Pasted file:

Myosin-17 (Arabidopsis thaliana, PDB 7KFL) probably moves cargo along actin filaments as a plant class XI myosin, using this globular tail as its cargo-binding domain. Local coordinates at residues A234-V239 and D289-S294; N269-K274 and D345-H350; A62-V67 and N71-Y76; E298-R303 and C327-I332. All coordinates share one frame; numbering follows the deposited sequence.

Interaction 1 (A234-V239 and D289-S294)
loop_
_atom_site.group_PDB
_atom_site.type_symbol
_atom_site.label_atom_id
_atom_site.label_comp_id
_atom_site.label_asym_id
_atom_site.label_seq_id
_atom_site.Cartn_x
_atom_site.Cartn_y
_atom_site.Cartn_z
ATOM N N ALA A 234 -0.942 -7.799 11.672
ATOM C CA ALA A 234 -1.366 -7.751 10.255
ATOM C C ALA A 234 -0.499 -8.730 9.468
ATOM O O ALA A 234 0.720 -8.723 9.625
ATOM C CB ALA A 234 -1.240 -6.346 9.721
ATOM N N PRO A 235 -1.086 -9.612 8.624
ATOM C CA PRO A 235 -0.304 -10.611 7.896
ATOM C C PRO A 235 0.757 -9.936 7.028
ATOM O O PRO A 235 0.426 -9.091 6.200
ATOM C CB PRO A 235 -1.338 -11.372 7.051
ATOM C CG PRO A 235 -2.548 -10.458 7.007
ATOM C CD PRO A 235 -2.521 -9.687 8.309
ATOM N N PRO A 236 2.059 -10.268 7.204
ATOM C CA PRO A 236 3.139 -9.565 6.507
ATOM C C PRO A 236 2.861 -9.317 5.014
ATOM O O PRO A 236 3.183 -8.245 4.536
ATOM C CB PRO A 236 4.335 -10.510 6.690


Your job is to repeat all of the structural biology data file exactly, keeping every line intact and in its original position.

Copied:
Myosin-17 (Arabidopsis thaliana, PDB 7KFL) probably moves cargo along actin filaments as a plant class XI myosin, using this globular tail as its cargo-binding domain. Local coordinates at residues A234-V239 and D289-S294; N269-K274 and D345-H350; A62-V67 and N71-Y76; E298-R303 and C327-I332. All coordinates share one frame; numbering follows the deposited sequence.

Interaction 1 (A234-V239 and D289-S294)
loop_
_atom_site.group_PDB
_atom_site.type_symbol
_atom_site.label_atom_id
_atom_site.label_comp_id
_atom_site.label_asym_id
_atom_site.label_seq_id
_atom_site.Cartn_x
_atom_site.Cartn_y
_atom_site.Cartn_z
ATOM N N ALA A 234 -0.942 -7.799 11.672
ATOM C CA ALA A 234 -1.366 -7.751 10.255
ATOM C C ALA A 234 -0.499 -8.730 9.468
ATOM O O ALA A 234 0.720 -8.723 9.625
ATOM C CB ALA A 234 -1.240 -6.346 9.721
ATOM N N PRO A 235 -1.086 -9.612 8.624
ATOM C CA PRO A 235 -0.304 -10.611 7.896
ATOM C C PRO A 235 0.757 -9.936 7.028
ATOM O O PRO A 235 0.426 -9.091 6.200
ATOM C CB PRO A 235 -1.338 -11.372 7.051
ATOM C CG PRO A 235 -2.548 -10.458 7.007
ATOM C CD PRO A 235 -2.521 -9.687 8.309
ATOM N N PRO A 236 2.059 -10.268 7.204
ATOM C CA PRO A 236 3.139 -9.565 6.507
ATOM C C PRO A 236 2.861 -9.317 5.014
ATOM O O PRO A 236 3.183 -8.245 4.536
ATOM C CB PRO A 236 4.335 -10.510 6.690